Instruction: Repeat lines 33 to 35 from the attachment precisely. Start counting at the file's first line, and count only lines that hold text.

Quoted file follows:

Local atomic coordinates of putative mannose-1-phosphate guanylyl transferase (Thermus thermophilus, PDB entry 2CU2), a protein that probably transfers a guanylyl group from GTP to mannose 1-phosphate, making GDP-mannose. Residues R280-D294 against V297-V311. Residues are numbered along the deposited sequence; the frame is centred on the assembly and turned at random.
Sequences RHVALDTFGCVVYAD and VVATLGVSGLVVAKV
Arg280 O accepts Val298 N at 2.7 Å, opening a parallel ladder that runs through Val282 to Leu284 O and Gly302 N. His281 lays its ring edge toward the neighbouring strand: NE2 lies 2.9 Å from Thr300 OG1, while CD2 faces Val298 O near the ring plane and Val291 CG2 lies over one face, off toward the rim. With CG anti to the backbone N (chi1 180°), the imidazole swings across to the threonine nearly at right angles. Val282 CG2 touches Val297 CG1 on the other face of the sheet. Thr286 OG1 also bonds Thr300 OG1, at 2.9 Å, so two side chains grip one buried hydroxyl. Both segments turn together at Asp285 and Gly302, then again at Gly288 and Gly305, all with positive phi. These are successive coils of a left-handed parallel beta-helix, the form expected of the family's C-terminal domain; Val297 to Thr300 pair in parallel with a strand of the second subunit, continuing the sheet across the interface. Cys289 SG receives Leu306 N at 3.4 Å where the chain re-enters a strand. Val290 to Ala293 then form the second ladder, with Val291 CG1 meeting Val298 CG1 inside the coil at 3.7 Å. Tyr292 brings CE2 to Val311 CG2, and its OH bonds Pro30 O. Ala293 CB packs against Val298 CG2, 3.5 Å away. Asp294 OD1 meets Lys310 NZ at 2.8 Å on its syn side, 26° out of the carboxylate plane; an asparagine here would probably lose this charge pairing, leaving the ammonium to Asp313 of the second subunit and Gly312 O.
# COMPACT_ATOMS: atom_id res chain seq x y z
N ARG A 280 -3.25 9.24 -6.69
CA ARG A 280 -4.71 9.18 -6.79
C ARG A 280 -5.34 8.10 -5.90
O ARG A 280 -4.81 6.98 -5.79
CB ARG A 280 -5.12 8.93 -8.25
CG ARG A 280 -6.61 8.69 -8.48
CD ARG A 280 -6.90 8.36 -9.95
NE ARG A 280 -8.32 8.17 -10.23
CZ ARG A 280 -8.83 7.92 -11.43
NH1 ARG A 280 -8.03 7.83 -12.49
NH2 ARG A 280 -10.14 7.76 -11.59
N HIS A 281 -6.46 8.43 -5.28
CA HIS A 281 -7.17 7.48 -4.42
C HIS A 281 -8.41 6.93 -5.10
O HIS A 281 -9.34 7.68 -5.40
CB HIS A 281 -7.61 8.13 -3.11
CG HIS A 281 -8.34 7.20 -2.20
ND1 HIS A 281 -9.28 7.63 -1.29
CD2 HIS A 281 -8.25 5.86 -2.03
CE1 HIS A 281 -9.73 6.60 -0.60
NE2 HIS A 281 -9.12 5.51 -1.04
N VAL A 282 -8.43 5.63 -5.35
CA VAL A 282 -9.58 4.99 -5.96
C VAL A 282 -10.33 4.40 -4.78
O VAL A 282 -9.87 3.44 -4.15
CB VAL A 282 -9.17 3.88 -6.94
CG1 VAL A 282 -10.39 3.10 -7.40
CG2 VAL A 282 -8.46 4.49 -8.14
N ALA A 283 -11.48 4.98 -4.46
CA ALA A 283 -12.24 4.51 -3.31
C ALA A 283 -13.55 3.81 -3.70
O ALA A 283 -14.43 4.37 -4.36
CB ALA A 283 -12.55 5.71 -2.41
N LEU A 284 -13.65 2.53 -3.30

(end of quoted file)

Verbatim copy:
N ALA A 283 -11.48 4.98 -4.46
CA ALA A 283 -12.24 4.51 -3.31
C ALA A 283 -13.55 3.81 -3.70